written acknowledgment of paternity by the father.
Second, MetLife submits a letter to Teara from the United States Office of Personnel Management ("OPM"). The letter states that Teara is "eligible for continued health benefits coverage as the surviving child of Joseph P. Mobley." This document constitutes secondary evidence of the type referred to in 5 C.F.R. § 870.901(a)(2)(ii).
Jacqueline disputes the authenticity of the signature on the Patient Registration Form. She claims that it is forged, and submits other samples of Joseph's signature for comparison. She also argues that the samples show that Joseph was in the habit of signing his name as "Joseph P. Mobley," and that therefore the "Joseph Mobley" signature on the form was not his. Whether or not this signature is authentic constitutes an issue which the Court cannot resolve at the summary judgment stage. There is a genuine issue of material fact as to whether Teara is a "recognized natural child" pursuant to FEGLIA. This issue must be resolved at trial.
Jacqueline also argues that the Court should accord credit to a decision reached in the Superior Court for the District of Columbia. That decision held that Teara was not Joseph's child for purposes of probate proceedings involving another life insurance policy held by Joseph. There are two reasons why this decision is inapposite. First, the probate proceedings in Superior Court did not involve the life insurance policy at issue here and did not include MetLife as a party. Second, and more importantly, the Superior Court decision did not apply the definitions set forth in the FEGLIA regulations. The only reported federal decision considering the matter held that the FEGLIA and its "natural recognized child" regulation preempted conflicting state law. Metropolitan Life Insurance Co. v. Browning, 839 F. Supp. 1508, 1512 (W.D. Okla. 1993). See also Metropolitan Life Insurance Co. v. Christ, 979 F.2d 575, 577-78 (7th Cir. 1992) (holding that other provision of FEGLIA preempts divorce decree).
Therefore, the Court cannot adopt the Superior Court's decision when the FEGLIA regulations suggest a different result. Furthermore, Jacqueline presented none of the evidence relied upon by the Superior Court in her motion here.
For the above-stated reasons, the Court will deny the motion for summary judgment. However, it will rule that the Superior Court decision is not binding on this Court. The Court will also deny Jacqueline's motion for punitive damages and attorney's fees against MetLife. MetLife's handling of this matter was completely appropriate and professional.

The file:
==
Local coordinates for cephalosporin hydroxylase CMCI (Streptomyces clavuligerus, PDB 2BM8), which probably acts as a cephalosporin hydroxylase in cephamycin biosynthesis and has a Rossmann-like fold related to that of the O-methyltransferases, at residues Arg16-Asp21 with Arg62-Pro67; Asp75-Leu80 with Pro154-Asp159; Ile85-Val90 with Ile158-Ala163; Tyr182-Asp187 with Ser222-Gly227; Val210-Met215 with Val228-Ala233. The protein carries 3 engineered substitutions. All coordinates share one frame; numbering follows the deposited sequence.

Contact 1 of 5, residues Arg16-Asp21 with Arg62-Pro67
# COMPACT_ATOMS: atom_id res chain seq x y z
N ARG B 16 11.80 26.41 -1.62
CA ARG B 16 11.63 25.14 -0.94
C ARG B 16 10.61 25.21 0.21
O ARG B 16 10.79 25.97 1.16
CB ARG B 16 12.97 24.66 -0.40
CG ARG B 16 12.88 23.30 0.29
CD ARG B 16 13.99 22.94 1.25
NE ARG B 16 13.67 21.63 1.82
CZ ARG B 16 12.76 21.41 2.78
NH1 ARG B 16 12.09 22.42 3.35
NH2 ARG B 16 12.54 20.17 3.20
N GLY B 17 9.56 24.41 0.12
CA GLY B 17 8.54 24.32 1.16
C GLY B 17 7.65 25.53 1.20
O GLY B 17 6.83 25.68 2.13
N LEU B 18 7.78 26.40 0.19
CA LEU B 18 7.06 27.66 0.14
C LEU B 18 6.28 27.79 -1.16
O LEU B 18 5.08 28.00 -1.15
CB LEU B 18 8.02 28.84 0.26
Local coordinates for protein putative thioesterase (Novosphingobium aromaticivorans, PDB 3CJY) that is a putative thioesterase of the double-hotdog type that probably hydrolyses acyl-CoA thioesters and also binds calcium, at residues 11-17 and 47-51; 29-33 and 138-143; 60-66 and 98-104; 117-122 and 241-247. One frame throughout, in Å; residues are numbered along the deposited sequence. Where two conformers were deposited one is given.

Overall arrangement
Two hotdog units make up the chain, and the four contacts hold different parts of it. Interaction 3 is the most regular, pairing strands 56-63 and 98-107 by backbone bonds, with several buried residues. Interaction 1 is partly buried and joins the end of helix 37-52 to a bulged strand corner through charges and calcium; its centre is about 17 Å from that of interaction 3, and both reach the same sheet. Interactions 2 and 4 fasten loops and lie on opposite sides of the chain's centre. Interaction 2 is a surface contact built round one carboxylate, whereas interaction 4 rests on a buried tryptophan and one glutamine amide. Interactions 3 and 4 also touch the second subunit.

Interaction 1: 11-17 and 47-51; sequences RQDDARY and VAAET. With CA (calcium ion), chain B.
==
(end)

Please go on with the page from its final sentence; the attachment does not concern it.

Susan has not filed a motion or presented any evidence arguing that she is the widow of Joseph for purposes of FEGLIA. If she is the widow, she would be entitled to the entire proceeds of the MetLife policy, including those portions already distributed to Jacqueline and Jason. It is not clear whether Susan intends to assert any right to those proceeds. Her answer and counterclaim maintain that she is the widow of Joseph, but at various times she has represented to MetLife that she would not pursue the issue. Affidavit of Charles Wallace, submitted with MetLife's Response to Motion for Declaratory Judgment. Therefore, the Court will provide Susan with an opportunity to raise this issue and provide the necessary evidence, but the Court will not delay other proceedings in this case.
It is therefore ORDERED that the motion for summary judgment is DENIED.
It is FURTHER ORDERED that the above-mentioned Superior Court decision shall not have preclusive effect on the FEGLIA analysis this Court must perform.
It is FURTHER ORDERED that the plaintiff's motion for punitive damages and attorney's fees is DENIED.
It is FURTHER ORDERED that a status call and pretrial conference shall be held on Thursday, December 7, 1995, at 1:30 p.m.
It is FURTHER ORDERED that a bench trial shall be held on Monday, December 11, 1995, at 9:30 a.m. The plaintiff's request for a jury trial is denied. Though she deems this suit a "declaratory judgment action," for which the right to a jury trial is guaranteed by Fed. R. Civ. P. 57, it is properly construed as an interpleader action pursuant to 28 U.S.C. § 1335(a). Interpleader actions are tried by the Court in accordance with 28 U.S.C. § 2361.
November 29th, 1995
Thomas F. Hogan
United States District Judge